The purpose of this policy is to facilitate and encourage successful breastfeeding
during hospitalization and after discharge. This policy has been developed
to meet the requirements recommended by the World Health Organization
(including Baby Friendly guidelines), the California Hospital Infant Feeding
Act, and The Joint Commission’s Perinatal Core Measure to increase
the proportion of infants being breastfed. Additionally, the policy supports
the Healthy People 2020 goal of reducing the percentage of breastfed infants
who receive formula before two days of age.
- Maternal Child Heath (MCH) staff and the Lactation Consultants, will educate,
inform, and assist patients with breastfeeding techniques and any needs
that arise concerning breastfeeding.
All staff will
support patients wishing to breastfeed their infants.
- To ensure consistent quality care and patient education, all nursing staff
will complete 15 hours of education and 5 hours of clinical competency.
The curriculum for this education will cover the 15 sessions identified
by Baby Friendly USA and compliance of education will be documented in
the employee education (blue) file and followed by the MCH Clinical Manager.
Initial lactation education will be completed within 6 months of hire
or transfer to MCH department. This facility does not accept training
prior to hire.
- Per Baby Friendly requirements, staff is required to complete two hours
of breastfeeding education every year to maintain their competencies.
Lactation Consultants attend monthly Coalition meetings for updates and
educational opportunities within Tulare County.
- The staff provides up-to-date and accurate, evidence-based, written information
and resources to all pregnant women (outpatient and inpatient) related
to lactation science and breastfeeding best practice. This information
includes benefits of breastfeeding and explanation of the practices implemented
in the MCH unit that support successful breastfeeding.
Sierra View Medical Center (SVMC) adheres to the International code of
Breastfeeding substitutes which states:
- Employees of manufacturers or distributors of breast milk substitutes,
bottles, nipples, and pacifiers have no direct communication with pregnant
women and mothers.
- The facility does not receive free gifts, non-scientific literature, materials,
equipment, money, or support for breastfeeding education or events from
manufacturers of breast milk substitutes, bottles, nipples, and pacifiers.
- No pregnant women, mothers, or families are given marketing materials,
samples, or gift packs by the facility that consists of breast milk substitutes,
bottles, nipples, pacifiers, or other infant feeding equipment or coupons
for the above items.
- Any educational materials distributed to breastfeeding mothers are free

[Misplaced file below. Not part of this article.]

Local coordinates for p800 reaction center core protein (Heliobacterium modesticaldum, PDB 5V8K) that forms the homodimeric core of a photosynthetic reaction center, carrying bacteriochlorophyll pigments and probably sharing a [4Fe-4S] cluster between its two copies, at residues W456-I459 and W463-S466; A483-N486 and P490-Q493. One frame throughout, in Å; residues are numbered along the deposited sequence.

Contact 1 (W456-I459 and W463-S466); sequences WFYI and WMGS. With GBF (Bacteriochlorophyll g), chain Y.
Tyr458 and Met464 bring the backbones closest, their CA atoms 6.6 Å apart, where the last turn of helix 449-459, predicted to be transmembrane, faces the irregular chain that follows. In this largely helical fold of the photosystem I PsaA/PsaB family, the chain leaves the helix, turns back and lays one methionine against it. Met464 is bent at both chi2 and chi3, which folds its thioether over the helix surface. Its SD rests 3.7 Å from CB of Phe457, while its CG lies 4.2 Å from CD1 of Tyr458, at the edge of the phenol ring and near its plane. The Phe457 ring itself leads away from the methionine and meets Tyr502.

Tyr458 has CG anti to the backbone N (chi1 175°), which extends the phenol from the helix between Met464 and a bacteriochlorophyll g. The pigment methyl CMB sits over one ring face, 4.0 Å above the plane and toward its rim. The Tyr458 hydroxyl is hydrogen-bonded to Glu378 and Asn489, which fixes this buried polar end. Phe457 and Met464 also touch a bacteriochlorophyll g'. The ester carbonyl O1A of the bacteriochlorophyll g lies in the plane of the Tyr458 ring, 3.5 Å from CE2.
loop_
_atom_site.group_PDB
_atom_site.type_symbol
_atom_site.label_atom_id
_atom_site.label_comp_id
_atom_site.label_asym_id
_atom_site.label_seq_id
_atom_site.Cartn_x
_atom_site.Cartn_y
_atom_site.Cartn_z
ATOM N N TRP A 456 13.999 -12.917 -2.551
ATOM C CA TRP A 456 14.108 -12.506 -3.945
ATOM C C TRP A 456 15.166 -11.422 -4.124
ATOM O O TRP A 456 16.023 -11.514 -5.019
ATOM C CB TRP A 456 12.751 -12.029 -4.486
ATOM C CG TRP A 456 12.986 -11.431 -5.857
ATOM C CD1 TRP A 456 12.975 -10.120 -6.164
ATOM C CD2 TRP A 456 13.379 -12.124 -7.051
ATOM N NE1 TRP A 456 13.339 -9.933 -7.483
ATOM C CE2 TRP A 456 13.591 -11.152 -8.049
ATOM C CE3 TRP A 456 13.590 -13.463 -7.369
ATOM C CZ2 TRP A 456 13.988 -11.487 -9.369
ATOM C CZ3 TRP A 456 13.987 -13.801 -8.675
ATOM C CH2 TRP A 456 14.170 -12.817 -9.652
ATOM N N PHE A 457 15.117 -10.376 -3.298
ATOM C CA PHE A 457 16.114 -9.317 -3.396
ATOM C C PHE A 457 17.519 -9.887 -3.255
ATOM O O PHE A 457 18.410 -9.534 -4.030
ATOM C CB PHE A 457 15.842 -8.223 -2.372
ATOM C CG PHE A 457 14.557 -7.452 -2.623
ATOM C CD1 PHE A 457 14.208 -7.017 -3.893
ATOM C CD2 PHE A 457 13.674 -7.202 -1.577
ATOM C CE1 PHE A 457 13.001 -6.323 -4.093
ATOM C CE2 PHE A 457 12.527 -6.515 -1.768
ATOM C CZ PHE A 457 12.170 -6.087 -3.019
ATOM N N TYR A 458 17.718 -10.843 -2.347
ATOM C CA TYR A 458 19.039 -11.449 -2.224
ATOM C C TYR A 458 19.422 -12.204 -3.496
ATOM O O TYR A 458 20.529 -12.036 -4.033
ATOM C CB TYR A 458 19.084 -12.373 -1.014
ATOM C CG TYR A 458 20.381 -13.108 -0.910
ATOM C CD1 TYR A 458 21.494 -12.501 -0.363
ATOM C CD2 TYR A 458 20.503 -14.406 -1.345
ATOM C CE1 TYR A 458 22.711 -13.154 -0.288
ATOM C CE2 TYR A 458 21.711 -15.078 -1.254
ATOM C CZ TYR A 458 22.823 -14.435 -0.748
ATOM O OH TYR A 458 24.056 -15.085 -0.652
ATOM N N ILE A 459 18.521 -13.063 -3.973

from messages that promote or advertise infant food or drinks other than
- Sierra View Medical Center pays fair market value for breast milk substitutes
and this facility does not offer group education on the use of infant
formula or feeding bottles.
- This policy will be reviewed and revised according to the House-Wide Policy
& Procedure, “Policy and Procedure System.”
AFFECTED AREAS/PERSONNEL: ALL MCH/PEDIATRICS STAFF, PHYSICIANS, AND HOSPITAL STAFF CARING FOR INFANSTS
AND/OR LACTATING WOMEN
- Patients are educated about the benefits of breastfeeding. Once educated,
patients will choose a feeding preference for their infant. This preference
will be documented in both the patient’s and infant’s medical record.
- Patients are provided information about the risks of not breastfeeding
and the potential consequences of feeding infant formula (breast milk
Upon delivery and within the first three hours of life:
- The nursing staff present immediately after delivery has the responsibility
to create the optimal environment for transition of the infant and initiation
of the first breastfeeding. This encompasses placing the infant skin to
skin with the mother immediately after birth, assisting the mother to
recognize infant signs of readiness to feed and allowing the infant to
self-attach to the breast.
- All infants (regardless of infant feeding choice), unless there are medically
justifiable reasons for delayed contact (such as neonatal resuscitation,
physical signs of distress or abnormality), will be placed skin to skin
with mother. This contact will continue until the completion of the first
feeding. This practice is referred to as “The Golden Hour.”
- Skin to skin contact is defined as the infant being dressed only in a hat
and diaper and placed on the mothers or fathers bare chest. For vaginal
births, skin to skin contact is initiated within the first 5 minutes after
birth. For C-sections, skin to skin contact is initiated as soon as the
mom is alert and able to respond. Documentation of skin to skin start
and stop times are noted in the electronic medical record.
- Routine admission procedures such as assessment and vital signs should
be completed with the infant skin to skin with the mother. Procedures